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An evolving explanation on tax returns

Part of the problem with Mitt Romney's secrecy on tax returns is the number of unanswered questions, all of which deserve answers. But the other part to this is that Romney hasn't been able to explain why, exactly, he needs to keep the information hidden from voters.

Yesterday, the Republican came up with a new excuse, telling Parade Magazine his secrecy relates to his faith. "Our church doesn't publish how much people have given," Romney said. "This is done entirely privately. One of the downsides of releasing one's financial information is that this is now all public, but we had never intended our contributions to be known. It's a very personal thing between ourselves and our commitment to our God and to our church."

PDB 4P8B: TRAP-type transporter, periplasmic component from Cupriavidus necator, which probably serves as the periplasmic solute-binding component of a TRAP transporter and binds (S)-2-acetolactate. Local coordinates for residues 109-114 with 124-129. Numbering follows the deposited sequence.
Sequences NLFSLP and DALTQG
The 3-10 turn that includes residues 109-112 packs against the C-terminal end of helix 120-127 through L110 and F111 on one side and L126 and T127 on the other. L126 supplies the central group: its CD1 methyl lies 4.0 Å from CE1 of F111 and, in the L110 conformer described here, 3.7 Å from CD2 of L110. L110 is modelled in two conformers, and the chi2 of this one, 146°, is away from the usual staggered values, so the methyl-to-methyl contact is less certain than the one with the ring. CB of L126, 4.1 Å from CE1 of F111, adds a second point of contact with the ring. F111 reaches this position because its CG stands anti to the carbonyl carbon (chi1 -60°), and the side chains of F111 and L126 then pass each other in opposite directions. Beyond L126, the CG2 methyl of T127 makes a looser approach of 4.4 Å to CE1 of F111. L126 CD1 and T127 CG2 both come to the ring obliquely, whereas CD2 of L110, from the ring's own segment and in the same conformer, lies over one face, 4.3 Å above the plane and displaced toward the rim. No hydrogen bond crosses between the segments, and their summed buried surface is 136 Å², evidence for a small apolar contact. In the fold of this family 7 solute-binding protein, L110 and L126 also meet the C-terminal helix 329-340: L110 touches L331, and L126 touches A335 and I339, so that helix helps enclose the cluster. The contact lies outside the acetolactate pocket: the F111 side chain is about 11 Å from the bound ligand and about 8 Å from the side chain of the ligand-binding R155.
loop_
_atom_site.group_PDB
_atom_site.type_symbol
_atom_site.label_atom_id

As a rule, when an explanation evolves over time, and a candidate struggles to keep his story straight, it's a bad sign, but this is especially foolish. Romney can't say -- or at least he can't be expected to be taken seriously when he says -- his tithing is "a very personal thing" that he "never intended ... to be known."

He does realize Google exists, right? Romney understands that it's easy to document countless examples of him boasting, not only about his tithing, but the specific percentage of his income he turns over to his church every year, doesn't he?

Indeed, Romney has already made some tax returns available, and they show how much he gave to his church. The release of more tax returns would only confirm what we already know.

I suspect this is a ploy to shut down conversation. We're supposed to say, "Oh, well, if it's related to religion, and Romney's faith is off-limits, the focus on the hidden tax returns ought to end immediately." It's a cheap move and I doubt it'll work.